Turks and Caicos prepare for Hurricane Fiona after hitting Puerto Rico, Dominican Republic


© Reuters. Workers remove utility poles after Hurricane Fiona in Iguy, Dominican Republic, on September 19, 2022. REUTERS/Ricardo Rojas


By Ivelisse Rivera and Ezequiel Abiu Lopez

SAN JUAN, Puerto Rico/Santo Domingo, Dominican Republic (Reuters) – Residents were ordered to take shelter in the Turks and Caicos Islands on Tuesday as increasingly powerful Hurricane Fiona slammed into the Caribbean islands. Puerto Rico and the Dominican Republic.

The intensifying Category 2 storm is expected to become a Category 3 event Tuesday afternoon with winds in excess of 111 mph (178 km/h) before passing near the eastern tip of the Turks and Caicos Islands on Tuesday night before heading to the southern Bahamas.

Torrential rain and strong winds followed in the Dominican Republic on Monday after Fiona caused a total power outage in Puerto Rico that killed at least two people and caused catastrophic flooding, Fiona took power as it slid north over warm Caribbean waters. If it becomes a Category 3 storm, it will be the first “major hurricane” of the 2022 season, according to the National Hurricane Center.

In the Turks and Caicos Islands, a British Overseas Territory with 40 low-lying coral islands and a population of about 40,000 about 700 miles southeast of Florida, the government’s National Emergency Operations Centre (NEOC) told residents of the three eastern islands to take shelter in place , and ordered the business to close.

The agency told residents of Grand Turk, South Caicos and Salt Cay that “all must remain at their residence, in a safe place or in a place of shelter until NEOC issues NATIONAL ALL CLEAR.” Residents are stocking up on food and water as they prepare their shelters. A foreign government has issued a travel alert for the island, a popular tourist destination.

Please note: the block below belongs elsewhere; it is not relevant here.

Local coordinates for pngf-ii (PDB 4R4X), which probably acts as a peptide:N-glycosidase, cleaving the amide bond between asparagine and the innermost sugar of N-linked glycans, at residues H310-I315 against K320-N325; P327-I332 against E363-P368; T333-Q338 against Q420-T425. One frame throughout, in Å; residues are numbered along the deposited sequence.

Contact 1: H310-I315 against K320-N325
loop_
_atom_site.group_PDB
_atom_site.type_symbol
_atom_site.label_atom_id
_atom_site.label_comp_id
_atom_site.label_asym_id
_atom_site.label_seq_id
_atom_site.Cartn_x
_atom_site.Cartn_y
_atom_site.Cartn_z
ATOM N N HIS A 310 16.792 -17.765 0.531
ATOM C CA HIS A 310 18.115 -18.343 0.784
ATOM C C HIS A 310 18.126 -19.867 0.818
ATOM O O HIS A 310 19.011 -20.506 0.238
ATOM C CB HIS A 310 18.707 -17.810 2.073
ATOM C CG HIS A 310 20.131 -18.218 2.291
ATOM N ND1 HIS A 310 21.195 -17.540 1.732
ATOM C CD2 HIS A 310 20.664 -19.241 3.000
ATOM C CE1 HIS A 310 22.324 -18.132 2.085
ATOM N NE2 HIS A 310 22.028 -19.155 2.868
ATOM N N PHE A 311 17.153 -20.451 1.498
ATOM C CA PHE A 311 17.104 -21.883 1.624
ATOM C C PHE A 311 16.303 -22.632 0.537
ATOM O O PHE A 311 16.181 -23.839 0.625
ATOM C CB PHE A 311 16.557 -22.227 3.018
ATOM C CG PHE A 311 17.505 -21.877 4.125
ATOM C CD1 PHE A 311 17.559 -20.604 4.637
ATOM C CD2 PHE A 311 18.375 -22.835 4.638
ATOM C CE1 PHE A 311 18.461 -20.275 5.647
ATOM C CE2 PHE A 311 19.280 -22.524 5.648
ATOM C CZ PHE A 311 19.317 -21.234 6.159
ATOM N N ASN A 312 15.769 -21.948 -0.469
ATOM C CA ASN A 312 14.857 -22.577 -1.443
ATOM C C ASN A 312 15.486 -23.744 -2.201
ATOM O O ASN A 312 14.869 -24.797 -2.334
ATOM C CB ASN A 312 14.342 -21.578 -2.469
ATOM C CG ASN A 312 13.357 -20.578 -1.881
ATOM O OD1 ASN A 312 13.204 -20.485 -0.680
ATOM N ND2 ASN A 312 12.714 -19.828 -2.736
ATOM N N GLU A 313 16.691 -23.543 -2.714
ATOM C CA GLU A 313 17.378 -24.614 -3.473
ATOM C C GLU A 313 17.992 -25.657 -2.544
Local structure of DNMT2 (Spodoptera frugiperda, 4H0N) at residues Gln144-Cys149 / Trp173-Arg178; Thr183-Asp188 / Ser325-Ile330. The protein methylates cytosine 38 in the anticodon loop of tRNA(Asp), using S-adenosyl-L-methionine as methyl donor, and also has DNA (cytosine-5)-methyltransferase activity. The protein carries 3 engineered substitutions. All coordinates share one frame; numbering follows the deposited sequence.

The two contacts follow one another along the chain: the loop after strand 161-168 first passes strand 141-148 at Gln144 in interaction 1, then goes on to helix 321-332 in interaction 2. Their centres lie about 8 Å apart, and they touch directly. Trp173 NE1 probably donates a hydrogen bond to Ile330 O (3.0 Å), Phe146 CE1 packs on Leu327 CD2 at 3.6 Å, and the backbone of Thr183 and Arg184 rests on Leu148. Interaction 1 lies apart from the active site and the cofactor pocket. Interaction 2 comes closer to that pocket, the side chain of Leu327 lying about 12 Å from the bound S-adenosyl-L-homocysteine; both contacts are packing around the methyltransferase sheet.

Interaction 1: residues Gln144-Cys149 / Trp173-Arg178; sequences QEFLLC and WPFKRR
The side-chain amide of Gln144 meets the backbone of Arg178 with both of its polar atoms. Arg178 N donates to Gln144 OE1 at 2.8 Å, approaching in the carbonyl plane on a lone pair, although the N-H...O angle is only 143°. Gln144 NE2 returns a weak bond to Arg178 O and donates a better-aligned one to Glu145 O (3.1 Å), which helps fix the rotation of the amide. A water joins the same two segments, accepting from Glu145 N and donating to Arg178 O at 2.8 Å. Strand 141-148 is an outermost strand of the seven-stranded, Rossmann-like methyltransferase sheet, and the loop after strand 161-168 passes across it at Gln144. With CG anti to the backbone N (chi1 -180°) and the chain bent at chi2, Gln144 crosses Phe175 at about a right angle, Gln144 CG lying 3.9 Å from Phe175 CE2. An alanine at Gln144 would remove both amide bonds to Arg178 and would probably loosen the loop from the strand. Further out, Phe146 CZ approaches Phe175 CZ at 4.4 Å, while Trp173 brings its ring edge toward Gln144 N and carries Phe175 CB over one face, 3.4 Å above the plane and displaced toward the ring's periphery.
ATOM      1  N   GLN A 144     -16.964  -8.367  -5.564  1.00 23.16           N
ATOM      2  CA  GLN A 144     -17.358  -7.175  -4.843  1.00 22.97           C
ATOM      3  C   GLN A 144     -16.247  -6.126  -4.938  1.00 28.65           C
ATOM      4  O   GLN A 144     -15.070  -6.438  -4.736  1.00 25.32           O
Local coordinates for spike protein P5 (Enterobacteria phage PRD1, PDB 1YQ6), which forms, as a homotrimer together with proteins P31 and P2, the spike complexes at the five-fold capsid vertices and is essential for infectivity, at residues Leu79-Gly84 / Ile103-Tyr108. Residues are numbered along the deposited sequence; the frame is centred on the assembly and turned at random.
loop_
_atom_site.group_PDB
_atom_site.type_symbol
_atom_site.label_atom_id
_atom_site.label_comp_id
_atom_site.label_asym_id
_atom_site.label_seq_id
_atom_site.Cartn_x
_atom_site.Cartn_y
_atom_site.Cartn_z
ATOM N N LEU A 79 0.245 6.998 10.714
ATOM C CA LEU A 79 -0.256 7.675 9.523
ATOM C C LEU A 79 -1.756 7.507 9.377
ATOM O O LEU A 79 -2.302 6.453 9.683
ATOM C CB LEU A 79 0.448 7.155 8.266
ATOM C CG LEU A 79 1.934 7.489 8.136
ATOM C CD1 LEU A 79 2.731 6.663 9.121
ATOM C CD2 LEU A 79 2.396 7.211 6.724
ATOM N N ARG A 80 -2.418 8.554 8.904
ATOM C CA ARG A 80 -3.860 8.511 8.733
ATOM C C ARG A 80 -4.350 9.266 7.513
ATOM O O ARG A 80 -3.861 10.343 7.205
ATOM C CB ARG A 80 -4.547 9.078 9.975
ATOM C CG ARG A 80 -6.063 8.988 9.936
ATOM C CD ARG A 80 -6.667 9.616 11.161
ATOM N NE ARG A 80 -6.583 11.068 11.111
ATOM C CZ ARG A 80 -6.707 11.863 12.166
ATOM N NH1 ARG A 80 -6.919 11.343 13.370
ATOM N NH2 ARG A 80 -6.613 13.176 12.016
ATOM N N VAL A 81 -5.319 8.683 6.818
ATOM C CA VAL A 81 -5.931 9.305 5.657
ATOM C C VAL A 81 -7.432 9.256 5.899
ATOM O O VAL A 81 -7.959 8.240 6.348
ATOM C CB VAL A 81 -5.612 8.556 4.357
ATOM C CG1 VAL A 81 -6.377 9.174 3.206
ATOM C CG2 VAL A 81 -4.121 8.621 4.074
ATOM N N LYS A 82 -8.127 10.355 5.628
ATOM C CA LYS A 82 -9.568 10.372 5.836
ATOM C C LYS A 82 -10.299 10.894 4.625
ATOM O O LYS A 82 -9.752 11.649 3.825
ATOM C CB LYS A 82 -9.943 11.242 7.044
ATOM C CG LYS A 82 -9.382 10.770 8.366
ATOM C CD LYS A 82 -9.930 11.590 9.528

Similar preparations are underway in the eastern Bahamas. Fiona is expected to hit the eastern Bahamas on Wednesday, when it could have reached a Category 4 intensity.

In Puerto Rico, the U.S. territory, residents still faced strong winds, frequent lightning and heavy rain on Monday.

Fiona made landfall in Puerto Rico on Sunday afternoon, pouring up to 30 inches (76.2 centimeters) of rain in some areas, killing at least two people.

The storm came five years after Puerto Rico was devastated by Hurricane Maria, which triggered the worst power outage in U.S. history and killed 3,000 people.

U.S. President Joe Biden spoke with Puerto Rico Governor Pedro Pierluisi on Monday, promising to increase the number of support personnel sent to the island in the coming days.

Federal Emergency Management Agency (FEMA) Administrator Deanne Criswell will be there on Tuesday.

Nearly 90 percent of Puerto Rico remained without power Monday, according to Poweroutage.us. Officials said it would take days to reconnect the entire island of 3.3 million people.

Puerto Rico’s power grid remains vulnerable despite emergency repairs after Maria, the Center for the New Economy, a think tank in Puerto Rico, said.

Maria was a Category 5 storm in 2017 that left 1.5 million customers without power and destroyed 80 percent of power lines. Thousands of Puerto Ricans still live under makeshift tarpaulin roofs.

Fiona made landfall near Boca Yuma, Dominican Republic, at 3:30 a.m. local time Monday, according to the NHC. The center of the storm reached the northern coast of Hispaniola by noon.

It was the first hurricane to hit the Dominican Republic directly since Jenny wreaked havoc in the eastern part of the country in 2004.

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